Music, Language and Environment: Environmental Sound Works of David Dunn, 1973-1985

Type
Audio/Visual
Authors
Dunn ( David Dunn )
 
Category
Album  [ Browse Items ]
Publication Year
1996 
Publisher
 
URL
[ private ] 
Duration
02:17:00 
Tags
 
Abstract
I first met David in the early 1970s in San Diego. I was a graduate student at one university, he was an undergrad and technician at another. He first introduced me to work by people such as earth artists Michael Heizer and Robert Smithson, and to video artists like Bruce Nauman. He also introduced me to his own work, which involved making music in a variety of outdoor environments. But more than the simple intrusive gestures that Heizer's and Smithson's work entailed, David was interested in something more – in interaction. He wanted to see what the effect was of doing something that might otherwise be considered crazy in a place that might otherwise be considered inappropriate. His earliest works came closest to being a sonic analogy for the work of Heizer or Smithson. Nexus I (1973) involved three trumpeters and Dunn backpacking into a remote part of the Grand Canyon and performing there, searching for echoes. But what they got was more than that, as they observed all sorts of events occuring that, on one level, could be interpreted as the environment, somehow, metaphorically responding to the events placed into it. Dunn's first response to this was almost scientific, almost empirical, but with a healthy Dada streak as well. Mimus Polyglottos (1976) had Dunn and Ric Cupples researching what sort of sounds would goad the San Diego mockingbirds into responding. That was the scientific part. The Dada part was sneaking into urban Balboa Park in the middle of the night to play the tapes to the birds using portable tape recorders, and observing the results.

After the scientific approach of the mockingbird piece, however, a more holistic approach began. David realized that what he was doing wasn't science, but was more metaphorical, more artistic. His work was, in fact, a quest to make contact with what might be called "the spirit of a place." Many people were talking in such terms back then, but few really made an attempt to see what dialoging with such a metaphorical concept might actually mean. (espial), Skydrift, and Entrainments 1 and 2 were pieces where he used a variety of rigorous processes to somehow set up a dialog with whatever forces might be, in fact, resident and inherent in particular places. This is probably most hearable in Entrainments 2, where three poets talk about their responses to a particular environment, observing the events there. The comments they are making on one visit to the performance site are then reflected in events happening on the group performance day, months later. It is as though in their first visit, they describe things that will happen in the future, and then those things do happen while the tape of their monologue is being played.

Now all of this may sound extremely mystical, or reminiscent of the worst elements of flaky new- age hucksterism. It's important to realize that David was (and continues to be) absolutely rigorous in setting up these processes and following them through. It is the results of his activities that were so strange. He himself was as amazed an observer of the interactions as were any of us who participated in his early works/events.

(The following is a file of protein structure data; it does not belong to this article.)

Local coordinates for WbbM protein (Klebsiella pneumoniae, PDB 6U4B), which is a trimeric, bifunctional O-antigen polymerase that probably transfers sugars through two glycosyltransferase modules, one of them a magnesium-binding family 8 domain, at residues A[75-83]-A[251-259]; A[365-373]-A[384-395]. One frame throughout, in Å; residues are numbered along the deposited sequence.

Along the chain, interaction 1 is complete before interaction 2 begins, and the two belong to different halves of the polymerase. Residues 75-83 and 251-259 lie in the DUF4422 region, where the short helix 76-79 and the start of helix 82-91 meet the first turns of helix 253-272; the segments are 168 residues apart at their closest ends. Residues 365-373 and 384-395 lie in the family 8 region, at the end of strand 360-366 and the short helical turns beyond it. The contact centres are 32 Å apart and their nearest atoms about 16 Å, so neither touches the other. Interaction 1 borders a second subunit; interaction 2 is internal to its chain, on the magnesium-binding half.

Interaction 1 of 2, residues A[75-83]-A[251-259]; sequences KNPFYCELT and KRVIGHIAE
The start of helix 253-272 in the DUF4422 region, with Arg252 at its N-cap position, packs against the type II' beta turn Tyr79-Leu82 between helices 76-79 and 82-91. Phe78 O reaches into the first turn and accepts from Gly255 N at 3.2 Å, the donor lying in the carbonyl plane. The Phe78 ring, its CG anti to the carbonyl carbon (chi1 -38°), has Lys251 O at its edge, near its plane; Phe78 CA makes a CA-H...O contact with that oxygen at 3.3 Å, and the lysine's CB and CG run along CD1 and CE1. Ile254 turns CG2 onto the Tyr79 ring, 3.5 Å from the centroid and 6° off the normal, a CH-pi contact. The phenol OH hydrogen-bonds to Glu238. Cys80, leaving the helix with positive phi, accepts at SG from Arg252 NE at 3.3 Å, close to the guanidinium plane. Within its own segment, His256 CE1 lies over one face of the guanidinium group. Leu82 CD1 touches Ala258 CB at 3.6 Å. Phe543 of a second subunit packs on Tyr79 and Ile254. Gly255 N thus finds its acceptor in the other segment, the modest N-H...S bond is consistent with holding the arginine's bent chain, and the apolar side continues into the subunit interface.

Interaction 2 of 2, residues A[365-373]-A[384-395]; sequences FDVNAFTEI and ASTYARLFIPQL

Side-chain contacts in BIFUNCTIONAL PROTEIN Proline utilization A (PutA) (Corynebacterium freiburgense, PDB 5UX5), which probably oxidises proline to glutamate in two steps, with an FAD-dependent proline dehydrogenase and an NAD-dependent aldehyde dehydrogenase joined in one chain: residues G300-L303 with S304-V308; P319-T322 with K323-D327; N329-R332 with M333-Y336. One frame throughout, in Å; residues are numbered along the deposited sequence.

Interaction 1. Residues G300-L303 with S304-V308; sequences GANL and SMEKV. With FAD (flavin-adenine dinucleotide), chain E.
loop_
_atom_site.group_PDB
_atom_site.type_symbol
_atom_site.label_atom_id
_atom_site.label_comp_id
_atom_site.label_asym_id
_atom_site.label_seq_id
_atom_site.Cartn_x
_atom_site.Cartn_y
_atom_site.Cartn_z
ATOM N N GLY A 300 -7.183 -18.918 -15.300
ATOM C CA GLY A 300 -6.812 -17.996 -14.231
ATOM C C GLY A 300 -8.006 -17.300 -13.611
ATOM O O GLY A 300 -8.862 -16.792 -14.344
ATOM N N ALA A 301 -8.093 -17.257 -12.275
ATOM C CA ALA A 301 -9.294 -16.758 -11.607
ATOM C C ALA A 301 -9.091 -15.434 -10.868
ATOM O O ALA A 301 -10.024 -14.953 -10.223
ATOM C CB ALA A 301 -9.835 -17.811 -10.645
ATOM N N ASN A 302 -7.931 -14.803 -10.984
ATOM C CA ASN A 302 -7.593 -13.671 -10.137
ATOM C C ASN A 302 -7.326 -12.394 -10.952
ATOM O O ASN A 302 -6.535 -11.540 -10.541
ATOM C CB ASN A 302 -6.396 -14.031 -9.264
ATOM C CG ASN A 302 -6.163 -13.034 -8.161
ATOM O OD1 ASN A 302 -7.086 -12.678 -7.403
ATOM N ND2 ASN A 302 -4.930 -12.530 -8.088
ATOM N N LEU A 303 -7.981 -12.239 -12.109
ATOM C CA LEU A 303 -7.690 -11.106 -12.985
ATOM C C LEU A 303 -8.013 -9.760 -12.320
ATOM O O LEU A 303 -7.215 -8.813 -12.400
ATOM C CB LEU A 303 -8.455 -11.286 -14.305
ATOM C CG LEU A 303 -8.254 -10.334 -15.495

Recently I read Suzi Gablik's The Re-enchantment of Art, where she calls for a more socially concerned, environmentally aware art. David was one of the first to visit that terrain of re-enchantment, more than 20 years ago. He was among the first sound artists to consider what became James Lovelock's Gaia hypothesis, not just as a pious and trite metaphor (or as an openly offensive marketing gimmick!), but as a serious principle that would have the potential to change the way he made music.

Post-modern theory tells us that no credit can be allowed for anyone being among the first to do things, and that may indeed be true – consider David's (and all of our) disillusionment as the music industry watered down his radical ecological thinking into a CD of Mozart with loon calls mixed in. (I'm not making this up! The disc in question absolutely exists!) Instead of the radical, rigorous investigation of Deep Ecology that David proposed in his early works, what the music industry has given us is nature Muzak and in the process it ignored David's work.

But that work continues to be important and, more than ever, needs to be heard, discussed, and debated in these days of neo-conservative anti-environmental backlash. Rather than the tediously charming conservationist ethos of much new-age nature music, David's pieces come howling at us from the 70s and 80s as the sonic equivalents of serious Deep Ecology.

This is music which (mostly) doesn't sound like anybody else’s. And which (mostly) doesn't correspond to polite or pop notions of musical propriety. As sound, this work is remarkable enough. But it is the combination of sound and idea and context that makes David's work so potent, and an inspiration to a whole generation of radical composers, artists, and ecologists. This is music which is not absolute, which almost can't exist without its stories, contexts, politics, and responses. When, in the early 1980s, Lingua Press published the score to Skydrift, more than half of the book was devoted to the responses of the performers who participated in the event. Environmental and social interaction are at the very core of this music.

Consequently, it's music which needs a multilayered listening — a listening which reveals its radical message and radical sound, and which still, years later, constitutes a clarion call for a serious, thoughtful, radical dealing with our relationship to all-that-is-around-us. — Warren Burt (1995)  
Description
https://daviddunn.bandcamp.com/album/music-language-and-environment 
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